Puck Fair committee allays concerns over welfare of King Puck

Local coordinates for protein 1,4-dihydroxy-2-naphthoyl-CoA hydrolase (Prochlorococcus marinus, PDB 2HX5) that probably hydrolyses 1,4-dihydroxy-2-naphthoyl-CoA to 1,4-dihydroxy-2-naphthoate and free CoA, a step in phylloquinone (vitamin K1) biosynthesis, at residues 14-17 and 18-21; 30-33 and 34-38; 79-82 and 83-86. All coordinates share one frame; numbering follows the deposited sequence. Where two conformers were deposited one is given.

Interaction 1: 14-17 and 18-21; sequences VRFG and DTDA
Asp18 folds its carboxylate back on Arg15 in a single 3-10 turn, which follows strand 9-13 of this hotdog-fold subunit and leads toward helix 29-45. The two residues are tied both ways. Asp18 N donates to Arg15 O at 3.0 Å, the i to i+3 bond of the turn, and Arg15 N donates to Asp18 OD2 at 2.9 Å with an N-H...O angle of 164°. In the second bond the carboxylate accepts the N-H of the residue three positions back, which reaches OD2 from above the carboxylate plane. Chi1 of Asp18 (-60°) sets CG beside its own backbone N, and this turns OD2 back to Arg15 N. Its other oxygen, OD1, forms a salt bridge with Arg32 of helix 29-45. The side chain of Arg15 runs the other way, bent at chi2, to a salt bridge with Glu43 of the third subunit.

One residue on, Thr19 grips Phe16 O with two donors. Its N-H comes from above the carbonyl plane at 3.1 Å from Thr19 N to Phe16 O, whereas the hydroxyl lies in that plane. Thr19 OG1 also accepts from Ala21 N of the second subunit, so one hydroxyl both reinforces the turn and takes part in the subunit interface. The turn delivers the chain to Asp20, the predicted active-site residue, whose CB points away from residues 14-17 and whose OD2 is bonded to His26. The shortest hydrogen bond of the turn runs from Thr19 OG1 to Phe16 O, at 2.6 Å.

The committee of Puck Fair has moved to allay concerns over the welfare of the King Puck mountain goat. It follows calls from an animal rights group to stop using the goat in the festival. Killorglin’s Puck Fair attracts up to 80,000 visitors to mid Kerry each year. Killorglin home of Puck Fair Yesterday, the Animal Rights Action Network called on Kerry County Council for a last minute suspension of Puck Fair’s licence. ARAN says the mountain goat is not used to such environments as it has been caught in the wild. The Puck Fair committee says the goat is kept in a paddock for three weeks in a farmyard prior to the festival to ensure he becomes familiar with his handlers and people in general. The animal is inspected thoroughly by a vet who issues a certificate of good health. The committee says the parade prior to the coronation of the goat is strictly stewarded with the public kept a minimum of five metres back from the goat stand. King Puck is on his platform over the town for 48 hours during which time he is checked three times a day, examined daily by a vet and fed and watered twice a day. The committee adds that special speakers are used for concerts so the noise does not disturb the goat.